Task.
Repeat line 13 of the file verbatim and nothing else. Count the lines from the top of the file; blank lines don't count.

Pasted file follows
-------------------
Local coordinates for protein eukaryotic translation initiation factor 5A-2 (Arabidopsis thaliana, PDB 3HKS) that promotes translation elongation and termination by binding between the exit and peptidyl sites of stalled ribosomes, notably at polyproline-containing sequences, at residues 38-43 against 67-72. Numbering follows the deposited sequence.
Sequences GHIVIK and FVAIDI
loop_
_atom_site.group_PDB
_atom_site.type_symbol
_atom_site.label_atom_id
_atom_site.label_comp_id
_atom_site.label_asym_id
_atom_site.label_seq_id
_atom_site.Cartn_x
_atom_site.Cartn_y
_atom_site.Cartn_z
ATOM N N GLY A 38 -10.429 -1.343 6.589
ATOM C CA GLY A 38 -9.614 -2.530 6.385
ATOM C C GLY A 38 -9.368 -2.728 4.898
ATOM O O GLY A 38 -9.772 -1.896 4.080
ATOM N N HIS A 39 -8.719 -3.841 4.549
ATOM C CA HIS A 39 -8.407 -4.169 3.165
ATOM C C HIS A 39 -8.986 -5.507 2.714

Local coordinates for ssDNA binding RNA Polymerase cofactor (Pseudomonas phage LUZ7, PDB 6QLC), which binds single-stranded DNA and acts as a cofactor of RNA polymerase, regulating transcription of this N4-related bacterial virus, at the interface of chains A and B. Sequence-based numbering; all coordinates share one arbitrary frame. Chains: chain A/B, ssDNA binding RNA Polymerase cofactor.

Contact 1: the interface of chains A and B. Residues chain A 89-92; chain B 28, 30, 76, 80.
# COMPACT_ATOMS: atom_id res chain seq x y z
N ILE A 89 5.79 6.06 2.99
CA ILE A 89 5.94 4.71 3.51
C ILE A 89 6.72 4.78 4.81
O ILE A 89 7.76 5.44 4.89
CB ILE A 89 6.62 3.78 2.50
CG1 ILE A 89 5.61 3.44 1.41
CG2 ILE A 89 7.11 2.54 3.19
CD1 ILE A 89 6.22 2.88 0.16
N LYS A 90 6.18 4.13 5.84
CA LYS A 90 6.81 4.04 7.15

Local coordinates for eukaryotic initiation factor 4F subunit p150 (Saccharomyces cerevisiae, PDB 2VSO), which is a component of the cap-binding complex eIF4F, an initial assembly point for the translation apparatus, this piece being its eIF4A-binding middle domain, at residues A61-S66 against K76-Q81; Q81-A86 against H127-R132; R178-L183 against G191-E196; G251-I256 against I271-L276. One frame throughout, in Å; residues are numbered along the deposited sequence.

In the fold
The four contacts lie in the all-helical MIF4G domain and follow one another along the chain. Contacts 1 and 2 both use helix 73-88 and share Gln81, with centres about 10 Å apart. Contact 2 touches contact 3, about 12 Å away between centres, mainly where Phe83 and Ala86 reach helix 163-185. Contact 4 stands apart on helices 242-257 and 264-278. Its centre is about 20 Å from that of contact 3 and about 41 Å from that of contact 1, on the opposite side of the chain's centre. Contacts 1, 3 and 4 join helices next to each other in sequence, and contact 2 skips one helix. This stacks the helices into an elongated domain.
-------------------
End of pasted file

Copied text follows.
ATOM N N GLY A 38 -10.429 -1.343 6.589